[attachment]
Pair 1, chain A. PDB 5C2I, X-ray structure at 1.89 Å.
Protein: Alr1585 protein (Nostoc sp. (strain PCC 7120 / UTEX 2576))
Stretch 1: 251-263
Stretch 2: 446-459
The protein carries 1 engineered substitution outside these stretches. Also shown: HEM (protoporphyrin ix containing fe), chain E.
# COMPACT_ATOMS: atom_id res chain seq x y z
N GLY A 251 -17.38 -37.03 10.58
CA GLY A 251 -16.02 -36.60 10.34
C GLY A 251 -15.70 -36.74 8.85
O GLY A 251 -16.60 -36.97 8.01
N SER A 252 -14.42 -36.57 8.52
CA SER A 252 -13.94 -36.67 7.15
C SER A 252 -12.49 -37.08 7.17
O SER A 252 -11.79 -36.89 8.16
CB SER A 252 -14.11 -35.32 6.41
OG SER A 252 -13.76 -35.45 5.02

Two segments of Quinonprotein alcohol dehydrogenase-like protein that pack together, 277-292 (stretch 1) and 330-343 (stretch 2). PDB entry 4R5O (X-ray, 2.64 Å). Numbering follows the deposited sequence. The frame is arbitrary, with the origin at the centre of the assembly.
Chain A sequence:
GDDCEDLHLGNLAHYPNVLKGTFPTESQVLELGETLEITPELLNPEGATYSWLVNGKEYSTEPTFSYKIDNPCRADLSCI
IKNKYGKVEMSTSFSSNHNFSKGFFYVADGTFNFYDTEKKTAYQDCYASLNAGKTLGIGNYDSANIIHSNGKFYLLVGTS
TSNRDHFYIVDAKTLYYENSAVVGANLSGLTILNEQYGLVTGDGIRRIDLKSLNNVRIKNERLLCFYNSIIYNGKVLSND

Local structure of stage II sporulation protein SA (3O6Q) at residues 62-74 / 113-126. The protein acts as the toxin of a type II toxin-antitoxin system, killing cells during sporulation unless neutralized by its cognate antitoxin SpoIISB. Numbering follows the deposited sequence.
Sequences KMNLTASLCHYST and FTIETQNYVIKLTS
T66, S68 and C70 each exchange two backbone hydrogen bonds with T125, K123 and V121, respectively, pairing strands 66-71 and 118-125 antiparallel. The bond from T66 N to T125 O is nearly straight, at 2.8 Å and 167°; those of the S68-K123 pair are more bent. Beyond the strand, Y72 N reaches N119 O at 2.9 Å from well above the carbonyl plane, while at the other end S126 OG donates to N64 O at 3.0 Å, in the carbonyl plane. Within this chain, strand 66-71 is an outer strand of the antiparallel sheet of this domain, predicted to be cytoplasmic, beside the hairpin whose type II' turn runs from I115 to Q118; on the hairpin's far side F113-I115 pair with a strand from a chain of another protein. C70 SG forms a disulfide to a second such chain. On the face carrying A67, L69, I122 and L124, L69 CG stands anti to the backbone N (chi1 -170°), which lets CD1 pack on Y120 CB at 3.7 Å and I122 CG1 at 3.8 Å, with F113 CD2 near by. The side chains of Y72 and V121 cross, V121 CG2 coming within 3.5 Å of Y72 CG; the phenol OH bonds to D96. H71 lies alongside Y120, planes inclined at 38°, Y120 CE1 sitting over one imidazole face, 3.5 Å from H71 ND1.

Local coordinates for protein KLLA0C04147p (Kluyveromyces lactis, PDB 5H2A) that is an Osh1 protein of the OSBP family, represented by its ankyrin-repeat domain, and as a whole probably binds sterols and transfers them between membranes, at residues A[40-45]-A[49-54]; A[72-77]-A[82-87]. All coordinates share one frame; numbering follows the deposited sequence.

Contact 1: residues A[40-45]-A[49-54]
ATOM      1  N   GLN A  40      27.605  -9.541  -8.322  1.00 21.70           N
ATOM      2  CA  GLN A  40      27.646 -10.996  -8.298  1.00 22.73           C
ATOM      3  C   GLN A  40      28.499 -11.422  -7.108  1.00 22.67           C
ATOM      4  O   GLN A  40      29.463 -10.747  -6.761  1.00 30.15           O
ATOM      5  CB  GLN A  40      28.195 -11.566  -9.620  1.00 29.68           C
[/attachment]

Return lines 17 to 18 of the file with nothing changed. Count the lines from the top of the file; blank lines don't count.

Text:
Two segments of Quinonprotein alcohol dehydrogenase-like protein that pack together, 277-292 (stretch 1) and 330-343 (stretch 2). PDB entry 4R5O (X-ray, 2.64 Å). Numbering follows the deposited sequence. The frame is arbitrary, with the origin at the centre of the assembly.
Chain A sequence: